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the Foreign Minister of France have been in consultation here on the future of western Germany, and they have called me in, and I have just been crazy trying to do three jobs. They have called me in as an adviser on it, and I have been devoting a great deal of time to that."

Mr. Hoover is a busy man, and Mr. Forrestal is in the hospital today. Dean Acheson is a busy man, as he is Secretary of State and he has a man-sized job without this work. Then there is Mr. Flemming, who is president of Ohio Wesleyan University, and he has neglected his work out there. Mr. Flemming was originally the Chairman of the Civil Service Commission. The Commission asked Mr. Flemming and Mr. Manasco to continue on the Commission. We were able to prevail upon them to do so as a matter of public service.

We drafted for these task forces, asking them to give 3 months or 6 months to do this work. It might be interesting to you to know how some of this work was done.

They would call in some outstanding man, perhaps a president of some company. Mr. Hoover or Mr. Forrestal or Mr. Kennedy, or someone else, would say to him: “Anderson, we want you to help us. We knew


did not have a dime and you were a poor boy just like the rest of us. You came up through the ranks, and you made good and you have a fortune. You can afford to give some of your time to your country. We want your knowledge and your experience and ability. You come in here and give 3 months of your life and forget this other thing that you have been doing." We got those men. It was amazing. Just look at the lists of the men we got. You could not hire those men for love or money but only for love of country.

I think they are entitled to all the honor and respect we can give them.

Then, in back of those men would come some of their aides that they had brought in. For example, we had several of the presidents of large insurance companies take a look at the Insurance Division of the Veterans Administration. I think Mr. Manasco will tell you that first they threw up their hands. Then they brought in their best actuaries, so they could find out what the situation was and what could be done. They did not come back with the report that we destroy the agency and turn the business over to them. They came back with the recommendation that we put in efficient types of business machines and new methods; that it be set up as a separate corporation with the head of the Veterans' Administration being authorized to name some outstanding career man to head it; that it was not a political question and it should not be handled as a governmental activity but as a business activity by the Government.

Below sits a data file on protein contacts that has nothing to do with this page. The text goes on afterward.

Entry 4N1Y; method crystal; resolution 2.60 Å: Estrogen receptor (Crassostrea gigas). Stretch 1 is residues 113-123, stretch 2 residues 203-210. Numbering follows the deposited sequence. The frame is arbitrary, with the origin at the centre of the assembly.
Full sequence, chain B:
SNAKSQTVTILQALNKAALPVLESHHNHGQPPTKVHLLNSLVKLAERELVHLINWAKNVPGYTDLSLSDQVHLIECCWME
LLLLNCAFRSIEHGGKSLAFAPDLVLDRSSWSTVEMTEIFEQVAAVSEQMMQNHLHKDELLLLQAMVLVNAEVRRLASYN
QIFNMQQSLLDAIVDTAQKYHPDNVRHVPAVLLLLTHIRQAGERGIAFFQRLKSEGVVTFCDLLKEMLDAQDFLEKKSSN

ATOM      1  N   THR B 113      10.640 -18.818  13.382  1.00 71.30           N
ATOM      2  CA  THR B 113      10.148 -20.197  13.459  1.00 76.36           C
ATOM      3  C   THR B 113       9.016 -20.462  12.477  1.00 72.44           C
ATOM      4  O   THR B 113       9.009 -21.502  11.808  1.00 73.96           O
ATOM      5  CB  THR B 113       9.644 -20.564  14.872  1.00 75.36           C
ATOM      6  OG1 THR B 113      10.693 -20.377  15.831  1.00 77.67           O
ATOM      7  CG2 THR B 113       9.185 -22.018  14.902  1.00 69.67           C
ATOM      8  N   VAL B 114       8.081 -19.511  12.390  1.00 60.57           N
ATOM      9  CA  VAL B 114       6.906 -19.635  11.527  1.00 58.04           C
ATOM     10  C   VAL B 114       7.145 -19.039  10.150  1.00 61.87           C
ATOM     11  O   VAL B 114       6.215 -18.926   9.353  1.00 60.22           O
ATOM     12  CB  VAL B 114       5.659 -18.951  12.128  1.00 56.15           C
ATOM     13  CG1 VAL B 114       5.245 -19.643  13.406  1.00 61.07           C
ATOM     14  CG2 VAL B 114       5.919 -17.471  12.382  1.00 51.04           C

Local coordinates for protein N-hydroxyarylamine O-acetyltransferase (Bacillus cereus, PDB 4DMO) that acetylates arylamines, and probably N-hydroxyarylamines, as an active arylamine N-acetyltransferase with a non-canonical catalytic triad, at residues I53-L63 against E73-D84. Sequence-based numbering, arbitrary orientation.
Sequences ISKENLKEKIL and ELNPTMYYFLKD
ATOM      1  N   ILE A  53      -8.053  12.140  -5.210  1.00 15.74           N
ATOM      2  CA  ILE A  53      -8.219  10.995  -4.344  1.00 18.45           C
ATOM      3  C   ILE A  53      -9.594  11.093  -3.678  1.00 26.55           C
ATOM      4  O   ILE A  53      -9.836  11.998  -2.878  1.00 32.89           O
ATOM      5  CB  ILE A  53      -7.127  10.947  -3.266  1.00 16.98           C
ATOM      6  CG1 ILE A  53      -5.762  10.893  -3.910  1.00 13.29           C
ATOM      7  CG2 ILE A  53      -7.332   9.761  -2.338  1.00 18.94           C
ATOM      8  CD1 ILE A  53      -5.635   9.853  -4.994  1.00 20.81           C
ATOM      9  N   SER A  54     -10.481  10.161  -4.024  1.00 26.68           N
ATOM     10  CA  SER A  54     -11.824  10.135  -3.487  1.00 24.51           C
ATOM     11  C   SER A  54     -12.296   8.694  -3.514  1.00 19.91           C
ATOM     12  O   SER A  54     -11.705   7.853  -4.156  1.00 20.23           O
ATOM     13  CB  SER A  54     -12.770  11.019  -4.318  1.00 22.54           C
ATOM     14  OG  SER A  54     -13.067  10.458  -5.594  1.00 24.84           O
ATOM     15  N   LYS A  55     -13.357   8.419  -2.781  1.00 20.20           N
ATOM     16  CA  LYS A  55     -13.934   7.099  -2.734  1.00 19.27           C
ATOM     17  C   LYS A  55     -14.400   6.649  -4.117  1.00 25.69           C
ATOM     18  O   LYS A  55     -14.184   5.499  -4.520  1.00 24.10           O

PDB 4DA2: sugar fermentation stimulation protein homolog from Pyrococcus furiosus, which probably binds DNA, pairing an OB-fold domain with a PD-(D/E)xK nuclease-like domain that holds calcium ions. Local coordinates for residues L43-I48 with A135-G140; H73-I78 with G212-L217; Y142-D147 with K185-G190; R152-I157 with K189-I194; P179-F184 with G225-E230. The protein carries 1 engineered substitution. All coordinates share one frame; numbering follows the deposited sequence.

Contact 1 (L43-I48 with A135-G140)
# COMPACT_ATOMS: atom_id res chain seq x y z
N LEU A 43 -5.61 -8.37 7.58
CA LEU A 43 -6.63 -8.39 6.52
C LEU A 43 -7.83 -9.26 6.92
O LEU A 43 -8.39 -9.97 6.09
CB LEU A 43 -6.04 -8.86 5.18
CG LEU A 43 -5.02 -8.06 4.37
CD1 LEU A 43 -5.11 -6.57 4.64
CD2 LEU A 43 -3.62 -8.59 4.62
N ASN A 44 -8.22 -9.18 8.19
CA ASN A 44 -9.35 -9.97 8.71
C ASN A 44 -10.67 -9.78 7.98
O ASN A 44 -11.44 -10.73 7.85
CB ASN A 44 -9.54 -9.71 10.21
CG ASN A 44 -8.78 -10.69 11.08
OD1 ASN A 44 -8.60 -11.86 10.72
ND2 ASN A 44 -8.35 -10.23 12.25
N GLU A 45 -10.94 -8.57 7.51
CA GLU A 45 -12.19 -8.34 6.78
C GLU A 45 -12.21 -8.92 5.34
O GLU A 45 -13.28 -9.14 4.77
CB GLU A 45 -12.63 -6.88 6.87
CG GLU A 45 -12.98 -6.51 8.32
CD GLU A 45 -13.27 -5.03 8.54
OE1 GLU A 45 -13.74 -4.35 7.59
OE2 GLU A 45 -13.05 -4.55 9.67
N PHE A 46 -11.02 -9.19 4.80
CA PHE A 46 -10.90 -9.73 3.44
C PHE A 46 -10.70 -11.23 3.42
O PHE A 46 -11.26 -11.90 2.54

Those are the kind of men we had; and those men will come here, I am certain. Do you not feel that way, Mr. Manasco?


Mr. Brown. But you men have to have this assistance just as we had it. We were not long in session before we found out that 12 fellows could not go out and do all this job. At times we had several thousand people working on it, and you have to have a staff.

Mr. HOLIFIELD. Of course, you have done a great deal of the ground work, and you brought together facts and certain conclusions; but if this committee discharges its responsibilities, and it certainly wants to do it, we are going to have to have additional help to assist us in evaluating the reasons behind the conclusions which are presented in


your report, and I want you to know, Mr. Brown, that this committee is approaching this in a completely bipartisan manner just as you gentlemen on the Commission did.

Mr. BROWN. Yes.

Mr. HOLIFIELD. We are going to try to bring out of this committee, if possible, a unanimous bill. It may not go as far as an individual may want it to, but we are going to try to bring out unanimous reports and bring them to the Congress to start whittling away at this committee's job.

Mr. Brown. May I make this comment for the record, and I think this should be made here. I am rather proud of having been the father of this Commission and responsible for legislation which by the way you know went through this committee by unanimous vote and through the Senate and House by unanimous vote and then was signed by the President. This Commission, as you know, is made up of 12 men, six from civilian life and six from public life, so that there would be a balance there. Six of the men were Democrats and six were Republicans, and I am very proud.

Mr. Manasco, another member of the committee, is here and I am sure he joins with me in that. I am proud of the fact that never once in all of the different meetings of the Commission in all of the discussions that came up and the different divisions that came up was thrre erar a single division that was drawn between those from civilian life and those from public life on the Commission or between those of the Democratic Party faith or those of the Republican Party faith.

We never divided once along either line, and there was never to my knowledge a single time when partisanship entered into the work of this Commission, and

I am extremely happy to hear you say that the the same approach, as I am sure will be used, will be given to this job because this job is bigger than any of us.